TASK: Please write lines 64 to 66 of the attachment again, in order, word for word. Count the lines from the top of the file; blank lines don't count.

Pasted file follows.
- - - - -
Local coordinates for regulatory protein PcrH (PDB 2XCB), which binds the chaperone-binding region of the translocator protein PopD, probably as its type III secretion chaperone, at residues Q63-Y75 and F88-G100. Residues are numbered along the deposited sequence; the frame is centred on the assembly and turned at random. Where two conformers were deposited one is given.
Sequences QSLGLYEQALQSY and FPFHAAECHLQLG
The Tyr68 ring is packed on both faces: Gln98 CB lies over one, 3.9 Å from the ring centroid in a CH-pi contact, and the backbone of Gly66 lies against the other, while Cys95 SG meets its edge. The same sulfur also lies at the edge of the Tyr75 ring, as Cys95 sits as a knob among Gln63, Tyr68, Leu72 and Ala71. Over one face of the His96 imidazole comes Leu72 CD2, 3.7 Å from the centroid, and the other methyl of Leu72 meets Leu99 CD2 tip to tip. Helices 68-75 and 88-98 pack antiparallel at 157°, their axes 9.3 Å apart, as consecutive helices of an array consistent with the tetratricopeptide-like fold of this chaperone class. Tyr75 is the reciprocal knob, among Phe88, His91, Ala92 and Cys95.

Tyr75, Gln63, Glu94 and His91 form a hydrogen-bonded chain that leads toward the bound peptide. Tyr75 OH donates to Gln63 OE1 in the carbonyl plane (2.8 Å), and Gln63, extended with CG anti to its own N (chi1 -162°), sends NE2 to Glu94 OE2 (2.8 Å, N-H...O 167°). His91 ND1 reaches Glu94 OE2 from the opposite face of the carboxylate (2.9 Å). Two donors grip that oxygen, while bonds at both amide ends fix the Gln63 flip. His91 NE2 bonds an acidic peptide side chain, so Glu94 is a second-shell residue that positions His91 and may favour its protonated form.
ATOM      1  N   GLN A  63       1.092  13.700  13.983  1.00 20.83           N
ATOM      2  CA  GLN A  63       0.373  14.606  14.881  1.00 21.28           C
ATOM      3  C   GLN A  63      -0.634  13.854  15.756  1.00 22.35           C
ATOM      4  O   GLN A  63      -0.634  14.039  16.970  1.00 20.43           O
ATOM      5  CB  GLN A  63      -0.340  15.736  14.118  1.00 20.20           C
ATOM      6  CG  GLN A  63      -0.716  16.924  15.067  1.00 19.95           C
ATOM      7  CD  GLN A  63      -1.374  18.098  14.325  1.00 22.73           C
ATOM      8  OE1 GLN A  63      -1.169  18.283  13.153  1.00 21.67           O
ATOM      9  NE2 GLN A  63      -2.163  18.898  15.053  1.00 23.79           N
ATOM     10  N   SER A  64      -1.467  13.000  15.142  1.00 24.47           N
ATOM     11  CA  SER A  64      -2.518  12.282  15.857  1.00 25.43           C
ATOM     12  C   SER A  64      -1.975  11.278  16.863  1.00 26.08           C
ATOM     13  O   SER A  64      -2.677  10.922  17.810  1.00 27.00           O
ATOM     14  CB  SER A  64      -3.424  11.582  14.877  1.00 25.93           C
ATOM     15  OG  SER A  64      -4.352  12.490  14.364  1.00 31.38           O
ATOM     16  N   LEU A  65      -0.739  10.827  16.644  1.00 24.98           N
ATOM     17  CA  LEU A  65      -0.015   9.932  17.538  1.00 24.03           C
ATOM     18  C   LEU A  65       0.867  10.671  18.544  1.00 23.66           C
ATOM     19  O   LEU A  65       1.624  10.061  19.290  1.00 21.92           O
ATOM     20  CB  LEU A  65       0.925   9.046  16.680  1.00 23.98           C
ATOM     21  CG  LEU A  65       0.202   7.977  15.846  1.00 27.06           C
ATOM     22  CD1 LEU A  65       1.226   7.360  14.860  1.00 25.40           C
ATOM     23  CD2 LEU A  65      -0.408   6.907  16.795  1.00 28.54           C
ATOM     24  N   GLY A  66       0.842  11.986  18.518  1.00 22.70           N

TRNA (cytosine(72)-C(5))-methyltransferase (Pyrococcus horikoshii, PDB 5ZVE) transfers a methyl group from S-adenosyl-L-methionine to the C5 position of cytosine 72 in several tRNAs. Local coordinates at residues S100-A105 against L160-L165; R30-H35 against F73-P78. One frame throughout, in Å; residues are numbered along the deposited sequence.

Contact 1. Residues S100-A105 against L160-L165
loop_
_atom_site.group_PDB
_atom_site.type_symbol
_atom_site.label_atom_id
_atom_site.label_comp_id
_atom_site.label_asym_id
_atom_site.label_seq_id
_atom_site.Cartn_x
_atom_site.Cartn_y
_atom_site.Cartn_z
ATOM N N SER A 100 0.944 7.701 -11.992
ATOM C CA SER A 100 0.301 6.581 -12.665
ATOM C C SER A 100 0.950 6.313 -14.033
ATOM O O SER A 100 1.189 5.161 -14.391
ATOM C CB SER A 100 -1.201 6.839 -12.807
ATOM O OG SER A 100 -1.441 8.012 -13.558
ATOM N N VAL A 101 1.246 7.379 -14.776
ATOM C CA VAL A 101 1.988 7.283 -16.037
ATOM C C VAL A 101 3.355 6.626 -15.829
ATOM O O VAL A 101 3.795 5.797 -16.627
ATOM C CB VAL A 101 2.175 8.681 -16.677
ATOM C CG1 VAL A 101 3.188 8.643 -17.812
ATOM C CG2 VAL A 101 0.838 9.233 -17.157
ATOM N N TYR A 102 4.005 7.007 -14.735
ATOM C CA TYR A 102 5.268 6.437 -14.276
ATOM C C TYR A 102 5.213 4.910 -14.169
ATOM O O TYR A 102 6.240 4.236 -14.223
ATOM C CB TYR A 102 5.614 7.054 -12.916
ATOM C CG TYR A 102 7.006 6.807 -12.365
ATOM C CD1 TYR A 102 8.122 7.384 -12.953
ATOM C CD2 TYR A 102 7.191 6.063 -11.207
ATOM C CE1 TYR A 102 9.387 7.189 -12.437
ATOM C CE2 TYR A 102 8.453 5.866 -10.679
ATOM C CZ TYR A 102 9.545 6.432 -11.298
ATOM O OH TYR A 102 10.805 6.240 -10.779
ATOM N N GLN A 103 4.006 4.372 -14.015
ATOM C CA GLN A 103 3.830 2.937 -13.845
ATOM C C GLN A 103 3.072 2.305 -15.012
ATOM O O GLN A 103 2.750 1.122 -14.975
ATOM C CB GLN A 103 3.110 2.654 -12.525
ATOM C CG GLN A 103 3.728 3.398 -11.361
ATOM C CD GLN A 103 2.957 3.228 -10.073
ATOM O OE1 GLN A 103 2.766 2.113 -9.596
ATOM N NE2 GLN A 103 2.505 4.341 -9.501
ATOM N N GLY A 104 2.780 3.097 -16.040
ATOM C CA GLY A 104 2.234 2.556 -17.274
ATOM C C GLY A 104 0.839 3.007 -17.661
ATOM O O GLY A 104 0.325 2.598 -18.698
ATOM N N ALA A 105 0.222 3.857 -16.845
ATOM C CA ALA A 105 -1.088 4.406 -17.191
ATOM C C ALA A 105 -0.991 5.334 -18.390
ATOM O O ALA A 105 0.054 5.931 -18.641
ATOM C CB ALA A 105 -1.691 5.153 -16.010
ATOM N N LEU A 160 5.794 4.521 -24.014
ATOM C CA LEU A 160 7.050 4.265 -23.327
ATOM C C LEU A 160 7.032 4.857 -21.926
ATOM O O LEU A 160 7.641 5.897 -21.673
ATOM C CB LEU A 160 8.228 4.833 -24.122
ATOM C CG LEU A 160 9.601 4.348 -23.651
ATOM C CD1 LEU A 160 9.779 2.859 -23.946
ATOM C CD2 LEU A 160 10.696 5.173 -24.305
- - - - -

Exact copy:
ATOM C CZ TYR A 102 9.545 6.432 -11.298
ATOM O OH TYR A 102 10.805 6.240 -10.779
ATOM N N GLN A 103 4.006 4.372 -14.015